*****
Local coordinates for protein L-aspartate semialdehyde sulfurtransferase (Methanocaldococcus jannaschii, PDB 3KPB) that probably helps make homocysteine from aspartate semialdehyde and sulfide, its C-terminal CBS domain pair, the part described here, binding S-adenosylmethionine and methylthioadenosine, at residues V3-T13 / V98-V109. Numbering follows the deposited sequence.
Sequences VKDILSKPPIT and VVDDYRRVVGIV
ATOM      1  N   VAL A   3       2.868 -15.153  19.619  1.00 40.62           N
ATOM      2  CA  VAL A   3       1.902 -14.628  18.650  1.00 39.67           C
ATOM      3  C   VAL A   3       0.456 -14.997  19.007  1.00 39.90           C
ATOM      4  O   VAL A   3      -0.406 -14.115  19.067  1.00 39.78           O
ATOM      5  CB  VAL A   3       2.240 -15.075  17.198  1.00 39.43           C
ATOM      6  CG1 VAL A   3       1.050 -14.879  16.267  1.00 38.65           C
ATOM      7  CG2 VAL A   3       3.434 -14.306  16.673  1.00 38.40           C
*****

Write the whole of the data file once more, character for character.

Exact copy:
Local coordinates for protein L-aspartate semialdehyde sulfurtransferase (Methanocaldococcus jannaschii, PDB 3KPB) that probably helps make homocysteine from aspartate semialdehyde and sulfide, its C-terminal CBS domain pair, the part described here, binding S-adenosylmethionine and methylthioadenosine, at residues V3-T13 / V98-V109. Numbering follows the deposited sequence.
Sequences VKDILSKPPIT and VVDDYRRVVGIV
ATOM      1  N   VAL A   3       2.868 -15.153  19.619  1.00 40.62           N
ATOM      2  CA  VAL A   3       1.902 -14.628  18.650  1.00 39.67           C
ATOM      3  C   VAL A   3       0.456 -14.997  19.007  1.00 39.90           C
ATOM      4  O   VAL A   3      -0.406 -14.115  19.067  1.00 39.78           O
ATOM      5  CB  VAL A   3       2.240 -15.075  17.198  1.00 39.43           C
ATOM      6  CG1 VAL A   3       1.050 -14.879  16.267  1.00 38.65           C
ATOM      7  CG2 VAL A   3       3.434 -14.306  16.673  1.00 38.40           C